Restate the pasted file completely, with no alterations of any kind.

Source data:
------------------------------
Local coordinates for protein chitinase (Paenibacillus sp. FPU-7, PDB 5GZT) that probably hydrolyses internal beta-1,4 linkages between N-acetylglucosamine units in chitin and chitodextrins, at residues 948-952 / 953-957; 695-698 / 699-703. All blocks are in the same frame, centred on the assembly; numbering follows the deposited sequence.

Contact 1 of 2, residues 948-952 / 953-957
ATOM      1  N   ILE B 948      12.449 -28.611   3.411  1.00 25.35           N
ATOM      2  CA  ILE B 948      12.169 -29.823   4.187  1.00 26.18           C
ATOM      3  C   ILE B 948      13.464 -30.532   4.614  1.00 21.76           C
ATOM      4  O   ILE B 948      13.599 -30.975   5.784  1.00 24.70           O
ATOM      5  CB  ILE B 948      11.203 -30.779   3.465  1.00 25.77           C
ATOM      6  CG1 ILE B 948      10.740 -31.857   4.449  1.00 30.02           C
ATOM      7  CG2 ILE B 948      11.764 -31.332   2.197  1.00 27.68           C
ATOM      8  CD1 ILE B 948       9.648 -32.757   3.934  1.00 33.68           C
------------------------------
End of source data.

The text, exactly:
Local coordinates for protein chitinase (Paenibacillus sp. FPU-7, PDB 5GZT) that probably hydrolyses internal beta-1,4 linkages between N-acetylglucosamine units in chitin and chitodextrins, at residues 948-952 / 953-957; 695-698 / 699-703. All blocks are in the same frame, centred on the assembly; numbering follows the deposited sequence.

Contact 1 of 2, residues 948-952 / 953-957
ATOM      1  N   ILE B 948      12.449 -28.611   3.411  1.00 25.35           N
ATOM      2  CA  ILE B 948      12.169 -29.823   4.187  1.00 26.18           C
ATOM      3  C   ILE B 948      13.464 -30.532   4.614  1.00 21.76           C
ATOM      4  O   ILE B 948      13.599 -30.975   5.784  1.00 24.70           O
ATOM      5  CB  ILE B 948      11.203 -30.779   3.465  1.00 25.77           C
ATOM      6  CG1 ILE B 948      10.740 -31.857   4.449  1.00 30.02           C
ATOM      7  CG2 ILE B 948      11.764 -31.332   2.197  1.00 27.68           C
ATOM      8  CD1 ILE B 948       9.648 -32.757   3.934  1.00 33.68           C